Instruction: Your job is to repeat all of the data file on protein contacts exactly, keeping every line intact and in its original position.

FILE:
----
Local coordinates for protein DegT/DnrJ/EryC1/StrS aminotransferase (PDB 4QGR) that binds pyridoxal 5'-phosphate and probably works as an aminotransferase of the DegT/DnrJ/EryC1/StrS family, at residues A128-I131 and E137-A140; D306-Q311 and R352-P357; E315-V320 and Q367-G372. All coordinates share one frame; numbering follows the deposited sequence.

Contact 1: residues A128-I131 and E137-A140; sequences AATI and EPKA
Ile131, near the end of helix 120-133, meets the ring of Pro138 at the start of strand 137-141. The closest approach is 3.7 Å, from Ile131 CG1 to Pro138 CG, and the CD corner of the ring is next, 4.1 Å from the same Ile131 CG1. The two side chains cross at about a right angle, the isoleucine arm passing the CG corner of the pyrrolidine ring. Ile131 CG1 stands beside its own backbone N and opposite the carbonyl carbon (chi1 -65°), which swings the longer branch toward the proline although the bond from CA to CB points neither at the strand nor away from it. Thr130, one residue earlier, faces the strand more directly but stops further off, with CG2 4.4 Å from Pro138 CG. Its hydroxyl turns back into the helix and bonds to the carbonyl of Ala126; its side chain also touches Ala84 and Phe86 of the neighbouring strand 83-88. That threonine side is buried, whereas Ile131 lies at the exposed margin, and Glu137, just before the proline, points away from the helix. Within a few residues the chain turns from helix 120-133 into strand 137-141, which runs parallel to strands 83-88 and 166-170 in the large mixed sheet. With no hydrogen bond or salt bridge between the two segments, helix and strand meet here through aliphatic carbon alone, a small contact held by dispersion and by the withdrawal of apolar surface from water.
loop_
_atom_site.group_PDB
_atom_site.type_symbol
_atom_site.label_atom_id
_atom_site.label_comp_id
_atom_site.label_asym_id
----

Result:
Local coordinates for protein DegT/DnrJ/EryC1/StrS aminotransferase (PDB 4QGR) that binds pyridoxal 5'-phosphate and probably works as an aminotransferase of the DegT/DnrJ/EryC1/StrS family, at residues A128-I131 and E137-A140; D306-Q311 and R352-P357; E315-V320 and Q367-G372. All coordinates share one frame; numbering follows the deposited sequence.

Contact 1: residues A128-I131 and E137-A140; sequences AATI and EPKA
Ile131, near the end of helix 120-133, meets the ring of Pro138 at the start of strand 137-141. The closest approach is 3.7 Å, from Ile131 CG1 to Pro138 CG, and the CD corner of the ring is next, 4.1 Å from the same Ile131 CG1. The two side chains cross at about a right angle, the isoleucine arm passing the CG corner of the pyrrolidine ring. Ile131 CG1 stands beside its own backbone N and opposite the carbonyl carbon (chi1 -65°), which swings the longer branch toward the proline although the bond from CA to CB points neither at the strand nor away from it. Thr130, one residue earlier, faces the strand more directly but stops further off, with CG2 4.4 Å from Pro138 CG. Its hydroxyl turns back into the helix and bonds to the carbonyl of Ala126; its side chain also touches Ala84 and Phe86 of the neighbouring strand 83-88. That threonine side is buried, whereas Ile131 lies at the exposed margin, and Glu137, just before the proline, points away from the helix. Within a few residues the chain turns from helix 120-133 into strand 137-141, which runs parallel to strands 83-88 and 166-170 in the large mixed sheet. With no hydrogen bond or salt bridge between the two segments, helix and strand meet here through aliphatic carbon alone, a small contact held by dispersion and by the withdrawal of apolar surface from water.
loop_
_atom_site.group_PDB
_atom_site.type_symbol
_atom_site.label_atom_id
_atom_site.label_comp_id
_atom_site.label_asym_id